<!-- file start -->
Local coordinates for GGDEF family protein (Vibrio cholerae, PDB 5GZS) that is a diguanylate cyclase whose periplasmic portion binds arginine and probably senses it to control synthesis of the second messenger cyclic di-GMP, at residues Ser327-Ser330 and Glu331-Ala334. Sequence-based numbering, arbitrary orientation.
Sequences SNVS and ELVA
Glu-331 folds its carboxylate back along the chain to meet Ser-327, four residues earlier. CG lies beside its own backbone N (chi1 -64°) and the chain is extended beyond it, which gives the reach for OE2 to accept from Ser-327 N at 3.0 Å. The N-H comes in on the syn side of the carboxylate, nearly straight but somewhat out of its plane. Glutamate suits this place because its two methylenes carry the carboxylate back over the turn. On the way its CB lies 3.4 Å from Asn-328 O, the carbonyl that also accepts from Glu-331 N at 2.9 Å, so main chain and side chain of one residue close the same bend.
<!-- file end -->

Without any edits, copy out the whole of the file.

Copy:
Local coordinates for GGDEF family protein (Vibrio cholerae, PDB 5GZS) that is a diguanylate cyclase whose periplasmic portion binds arginine and probably senses it to control synthesis of the second messenger cyclic di-GMP, at residues Ser327-Ser330 and Glu331-Ala334. Sequence-based numbering, arbitrary orientation.
Sequences SNVS and ELVA
Glu-331 folds its carboxylate back along the chain to meet Ser-327, four residues earlier. CG lies beside its own backbone N (chi1 -64°) and the chain is extended beyond it, which gives the reach for OE2 to accept from Ser-327 N at 3.0 Å. The N-H comes in on the syn side of the carboxylate, nearly straight but somewhat out of its plane. Glutamate suits this place because its two methylenes carry the carboxylate back over the turn. On the way its CB lies 3.4 Å from Asn-328 O, the carbonyl that also accepts from Glu-331 N at 2.9 Å, so main chain and side chain of one residue close the same bend.